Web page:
The Road to Repeal
May 26, 2014, Vol. 19, No. 35 • By JEFFREY H. ANDERSON
It's a question often asked these days in conservative circles: Do you really think Obamacare can be repealed? Usually uttered behind closed doors, the question reveals both an un-Reagan-like pessimism and something of a disconnect from political reality.
Obamacare was profoundly unpopular when the Democrats went ahead and passed it anyway, daring the American people to make them pay. Voters responded by removing more Democrats from congressional seats—69 between the two chambers—than they had since before Ted Williams first donned a Red Sox uniform, in the spring of 1939. In 2012, the failed Republican presidential-selection process yielded a nominee who didn’t make Obamacare a central issue and later called it “very attractive.” He lost despite Obamacare’s continuing unpopularity, which was indicated by exit polling. Now that Obamacare has finally gone into effect, its combined impact on Americans’ health insurance, their health costs, and their personal freedom—not to mention the nation’s solvency—has been far worse than its supporters advertised and possibly even worse than its opponents predicted. In response, President Obama has refused to implement the legislation as written, unlawfully altering parts of it as if he were a one-man Congress. Meanwhile, the 123 polls taken on Obamacare during his second term (according to Real Clear Politics) have all found it to be unpopular, with more than two-thirds of those polls—and 8 of the 10 most recent polls—showing approval deficits in the double-digits.
So—yes—Obamacare can, should, and must be repealed. America’s future as a nation of liberty, prosperity, civil society, and laws depends on it. Indeed, given its unpopularity, the question should be: How can Obamacare not be repealed?
What’s more, Republicans, as the party of limited government, not only have an obligation to repeal Obamacare but would benefit politically from doing so. More specifically, they would benefit politically from putting forward the alternative to Obamacare that is the key to achieving its full repeal.
Americans are eagerly awaiting such a conservative alternative. A recent poll by McLaughlin & Associates asked, “If the Republicans were to propose a new plan of their own to improve health care by repealing and replacing Obamacare would you be more or less likely to vote for a Republican for Congress?” By a margin of 31 percentage points (48 to 17 percent), likely voters said they’d be more, not less, inclined to back a Republican in that event. Moreover, that margin was at least 25 points among independents, Hispanics, those under 40, those who make less than $60,000, and women—groups the GOP is supposedly courting.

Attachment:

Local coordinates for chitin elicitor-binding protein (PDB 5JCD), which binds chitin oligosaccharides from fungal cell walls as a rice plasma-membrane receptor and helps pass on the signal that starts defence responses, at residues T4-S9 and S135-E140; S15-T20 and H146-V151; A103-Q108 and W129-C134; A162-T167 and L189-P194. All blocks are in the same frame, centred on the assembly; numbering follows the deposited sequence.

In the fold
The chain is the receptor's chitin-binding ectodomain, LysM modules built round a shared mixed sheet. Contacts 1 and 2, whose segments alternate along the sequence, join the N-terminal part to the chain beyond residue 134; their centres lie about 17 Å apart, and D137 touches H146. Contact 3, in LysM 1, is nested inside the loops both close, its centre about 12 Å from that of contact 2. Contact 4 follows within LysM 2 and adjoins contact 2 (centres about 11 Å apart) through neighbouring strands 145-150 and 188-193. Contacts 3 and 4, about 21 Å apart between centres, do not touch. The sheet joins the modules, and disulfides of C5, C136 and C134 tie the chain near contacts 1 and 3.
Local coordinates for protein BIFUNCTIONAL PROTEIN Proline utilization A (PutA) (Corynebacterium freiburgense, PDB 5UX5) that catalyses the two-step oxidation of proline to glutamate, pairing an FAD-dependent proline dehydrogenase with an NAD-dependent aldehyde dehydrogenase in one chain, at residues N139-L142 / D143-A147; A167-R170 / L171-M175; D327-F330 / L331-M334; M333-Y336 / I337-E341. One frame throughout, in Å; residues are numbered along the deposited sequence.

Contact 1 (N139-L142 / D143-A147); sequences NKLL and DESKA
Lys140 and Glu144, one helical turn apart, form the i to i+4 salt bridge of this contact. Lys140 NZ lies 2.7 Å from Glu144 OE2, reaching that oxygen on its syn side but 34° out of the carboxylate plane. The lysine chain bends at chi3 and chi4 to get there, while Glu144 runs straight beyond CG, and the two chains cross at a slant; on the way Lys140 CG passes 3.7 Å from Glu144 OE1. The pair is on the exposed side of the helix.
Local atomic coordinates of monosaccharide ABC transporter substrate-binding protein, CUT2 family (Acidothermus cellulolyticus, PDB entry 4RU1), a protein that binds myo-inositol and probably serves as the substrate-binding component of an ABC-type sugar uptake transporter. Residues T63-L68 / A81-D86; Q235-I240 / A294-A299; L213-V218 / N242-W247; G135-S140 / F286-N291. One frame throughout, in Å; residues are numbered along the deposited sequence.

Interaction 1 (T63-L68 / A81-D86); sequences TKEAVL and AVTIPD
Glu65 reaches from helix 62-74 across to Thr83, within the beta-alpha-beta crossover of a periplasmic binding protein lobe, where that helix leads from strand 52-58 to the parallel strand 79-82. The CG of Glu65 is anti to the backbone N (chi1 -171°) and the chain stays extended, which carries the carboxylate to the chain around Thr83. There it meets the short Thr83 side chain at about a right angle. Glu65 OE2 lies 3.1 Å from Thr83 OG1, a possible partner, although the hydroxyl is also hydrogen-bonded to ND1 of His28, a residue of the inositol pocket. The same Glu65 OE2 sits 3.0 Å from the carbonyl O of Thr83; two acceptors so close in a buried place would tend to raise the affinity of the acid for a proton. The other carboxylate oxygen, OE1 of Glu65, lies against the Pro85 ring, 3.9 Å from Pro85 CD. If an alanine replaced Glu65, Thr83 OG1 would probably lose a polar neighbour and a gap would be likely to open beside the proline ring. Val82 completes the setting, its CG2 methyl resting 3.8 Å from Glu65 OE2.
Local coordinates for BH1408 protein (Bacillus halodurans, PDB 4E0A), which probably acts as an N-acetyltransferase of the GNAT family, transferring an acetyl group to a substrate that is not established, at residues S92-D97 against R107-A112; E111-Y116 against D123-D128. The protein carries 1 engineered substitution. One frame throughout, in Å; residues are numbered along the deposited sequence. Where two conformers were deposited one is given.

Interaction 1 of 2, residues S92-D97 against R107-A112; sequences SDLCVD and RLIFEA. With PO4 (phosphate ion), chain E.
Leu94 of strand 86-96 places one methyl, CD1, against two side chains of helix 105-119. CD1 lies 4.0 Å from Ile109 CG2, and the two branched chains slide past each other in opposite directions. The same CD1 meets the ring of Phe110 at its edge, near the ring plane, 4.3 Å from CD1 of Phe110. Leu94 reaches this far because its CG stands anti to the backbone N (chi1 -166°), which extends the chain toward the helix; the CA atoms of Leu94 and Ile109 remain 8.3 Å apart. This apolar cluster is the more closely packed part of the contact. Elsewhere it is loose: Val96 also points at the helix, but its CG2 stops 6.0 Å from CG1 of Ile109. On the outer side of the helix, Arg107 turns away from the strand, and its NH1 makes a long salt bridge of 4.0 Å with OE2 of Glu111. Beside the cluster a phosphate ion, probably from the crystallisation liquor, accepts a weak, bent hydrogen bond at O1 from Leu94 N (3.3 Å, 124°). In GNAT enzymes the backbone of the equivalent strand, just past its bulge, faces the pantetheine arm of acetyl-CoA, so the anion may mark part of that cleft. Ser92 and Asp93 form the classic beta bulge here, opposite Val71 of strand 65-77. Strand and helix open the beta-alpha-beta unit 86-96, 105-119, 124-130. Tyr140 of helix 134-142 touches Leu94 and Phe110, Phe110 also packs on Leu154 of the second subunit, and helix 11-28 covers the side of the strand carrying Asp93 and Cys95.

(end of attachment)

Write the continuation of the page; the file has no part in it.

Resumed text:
On the generic congressional ballot, the McLaughlin poll showed Republicans trailing Democrats by 2 points among likely voters—43 to 41 percent. But the poll also asked whether likely voters would be more apt to support for Congress a “Republican who wants to repeal and replace Obamacare” or a “Democrat who wants to keep and fix Obamacare.” By a tally of 47 to 43 percent, respondents picked the Republican—a 6-point swing in the GOP’s favor (from 2 points down to 4 points up). That swing from the generic congressional ballot was even greater among independents (13 points in the GOP’s favor), Hispanics (7 points), those who make under $60,000 (7 points), and women (8 points).
Earlier McLaughlin polling, commissioned by the 2017 Project, is similarly revealing. When asked their “view of” Obama-care, only 32 percent of respondents said “it should remain the law of the land, either in its current form or in amended form”; 44 percent said they’d rather see it “repealed and replaced with a conservative alternative that aims to lower health costs and help people get insurance”; and 16 percent said they’d rather see it “repealed but not replaced with an alternative.” Thus, with a conservative alternative in play, support for repeal beat opposition to repeal by almost two to one (60 to 32 percent).
Any such conservative alternative, however, will be judged in two key ways: What will it do for the poor and the near-poor who are almost the sole Obamacare beneficiaries, and will it be disruptive in any other way?
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